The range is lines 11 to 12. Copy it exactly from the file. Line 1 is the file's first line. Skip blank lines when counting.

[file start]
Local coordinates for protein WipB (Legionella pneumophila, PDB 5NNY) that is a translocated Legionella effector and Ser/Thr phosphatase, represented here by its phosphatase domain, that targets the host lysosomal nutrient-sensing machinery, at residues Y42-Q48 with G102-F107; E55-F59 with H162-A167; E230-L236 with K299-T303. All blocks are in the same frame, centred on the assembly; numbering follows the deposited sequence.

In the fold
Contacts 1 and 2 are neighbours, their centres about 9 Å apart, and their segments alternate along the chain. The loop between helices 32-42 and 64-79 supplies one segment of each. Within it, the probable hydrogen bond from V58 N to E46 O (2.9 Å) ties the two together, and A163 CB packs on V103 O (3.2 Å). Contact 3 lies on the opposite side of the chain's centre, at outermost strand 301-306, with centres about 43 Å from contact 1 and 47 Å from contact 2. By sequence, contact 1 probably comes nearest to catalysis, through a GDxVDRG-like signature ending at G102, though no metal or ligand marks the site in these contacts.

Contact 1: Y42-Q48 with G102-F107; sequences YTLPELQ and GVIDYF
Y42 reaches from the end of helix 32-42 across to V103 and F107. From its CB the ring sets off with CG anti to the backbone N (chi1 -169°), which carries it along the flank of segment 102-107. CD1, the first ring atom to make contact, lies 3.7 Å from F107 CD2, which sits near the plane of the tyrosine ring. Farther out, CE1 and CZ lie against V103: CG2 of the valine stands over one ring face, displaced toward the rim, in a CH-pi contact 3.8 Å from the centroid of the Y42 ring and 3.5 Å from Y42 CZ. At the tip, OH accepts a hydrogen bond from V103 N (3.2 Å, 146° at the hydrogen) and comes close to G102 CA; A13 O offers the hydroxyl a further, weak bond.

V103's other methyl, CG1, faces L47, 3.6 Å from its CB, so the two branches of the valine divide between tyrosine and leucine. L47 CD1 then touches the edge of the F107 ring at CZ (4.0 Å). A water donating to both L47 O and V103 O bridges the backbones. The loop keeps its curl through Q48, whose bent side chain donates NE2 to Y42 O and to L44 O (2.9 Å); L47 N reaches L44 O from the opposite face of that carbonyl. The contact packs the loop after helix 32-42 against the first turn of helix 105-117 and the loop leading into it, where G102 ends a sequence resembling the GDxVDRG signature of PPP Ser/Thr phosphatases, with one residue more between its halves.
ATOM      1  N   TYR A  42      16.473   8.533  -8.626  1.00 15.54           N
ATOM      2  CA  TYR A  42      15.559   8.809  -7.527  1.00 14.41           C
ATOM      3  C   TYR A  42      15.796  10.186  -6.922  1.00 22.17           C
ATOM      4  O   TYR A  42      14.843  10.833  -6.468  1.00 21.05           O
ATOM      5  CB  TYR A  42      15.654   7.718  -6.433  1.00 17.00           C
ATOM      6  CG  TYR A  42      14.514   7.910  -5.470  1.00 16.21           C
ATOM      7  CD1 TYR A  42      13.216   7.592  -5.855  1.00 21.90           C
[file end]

ATOM      5  CB  TYR A  42      15.654   7.718  -6.433  1.00 17.00           C
ATOM      6  CG  TYR A  42      14.514   7.910  -5.470  1.00 16.21           C